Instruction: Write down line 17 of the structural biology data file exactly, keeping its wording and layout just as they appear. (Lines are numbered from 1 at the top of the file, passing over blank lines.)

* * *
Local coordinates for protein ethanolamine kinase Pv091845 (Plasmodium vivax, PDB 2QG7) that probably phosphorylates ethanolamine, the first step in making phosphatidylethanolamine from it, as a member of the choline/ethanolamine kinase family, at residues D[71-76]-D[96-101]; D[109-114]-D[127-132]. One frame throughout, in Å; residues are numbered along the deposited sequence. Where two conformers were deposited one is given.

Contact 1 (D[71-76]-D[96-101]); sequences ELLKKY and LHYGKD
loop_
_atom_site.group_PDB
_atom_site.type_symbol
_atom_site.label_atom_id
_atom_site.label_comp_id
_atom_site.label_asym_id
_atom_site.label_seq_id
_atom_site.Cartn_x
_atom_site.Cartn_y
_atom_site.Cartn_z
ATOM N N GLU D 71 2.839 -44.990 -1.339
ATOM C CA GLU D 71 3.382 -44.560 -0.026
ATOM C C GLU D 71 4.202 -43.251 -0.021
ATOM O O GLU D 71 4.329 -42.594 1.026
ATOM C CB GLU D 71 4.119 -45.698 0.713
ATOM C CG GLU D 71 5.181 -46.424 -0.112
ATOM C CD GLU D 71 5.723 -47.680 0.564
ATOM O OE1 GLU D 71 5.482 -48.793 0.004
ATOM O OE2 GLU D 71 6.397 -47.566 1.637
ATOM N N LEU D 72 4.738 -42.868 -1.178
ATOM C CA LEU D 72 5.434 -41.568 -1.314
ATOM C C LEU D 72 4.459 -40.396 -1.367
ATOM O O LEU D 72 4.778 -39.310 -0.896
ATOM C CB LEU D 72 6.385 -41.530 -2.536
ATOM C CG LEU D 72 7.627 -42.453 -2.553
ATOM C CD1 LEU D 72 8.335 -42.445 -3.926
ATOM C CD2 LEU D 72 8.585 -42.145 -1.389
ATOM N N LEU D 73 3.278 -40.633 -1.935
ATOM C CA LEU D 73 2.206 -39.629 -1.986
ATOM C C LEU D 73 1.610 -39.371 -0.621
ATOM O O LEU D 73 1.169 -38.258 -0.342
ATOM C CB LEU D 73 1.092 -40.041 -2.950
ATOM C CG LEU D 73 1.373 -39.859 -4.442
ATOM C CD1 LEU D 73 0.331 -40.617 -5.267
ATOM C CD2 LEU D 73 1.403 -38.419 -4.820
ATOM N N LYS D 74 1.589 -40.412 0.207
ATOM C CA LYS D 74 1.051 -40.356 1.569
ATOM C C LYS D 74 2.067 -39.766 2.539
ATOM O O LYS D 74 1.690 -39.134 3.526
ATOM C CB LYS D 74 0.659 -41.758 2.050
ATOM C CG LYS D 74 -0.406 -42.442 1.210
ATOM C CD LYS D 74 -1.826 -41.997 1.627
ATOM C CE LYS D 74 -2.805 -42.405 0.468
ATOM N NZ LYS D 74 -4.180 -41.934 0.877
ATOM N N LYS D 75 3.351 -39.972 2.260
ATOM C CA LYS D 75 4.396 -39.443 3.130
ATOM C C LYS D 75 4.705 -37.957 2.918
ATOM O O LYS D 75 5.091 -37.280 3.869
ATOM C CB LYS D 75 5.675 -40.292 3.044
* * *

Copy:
ATOM C CB GLU D 71 4.119 -45.698 0.713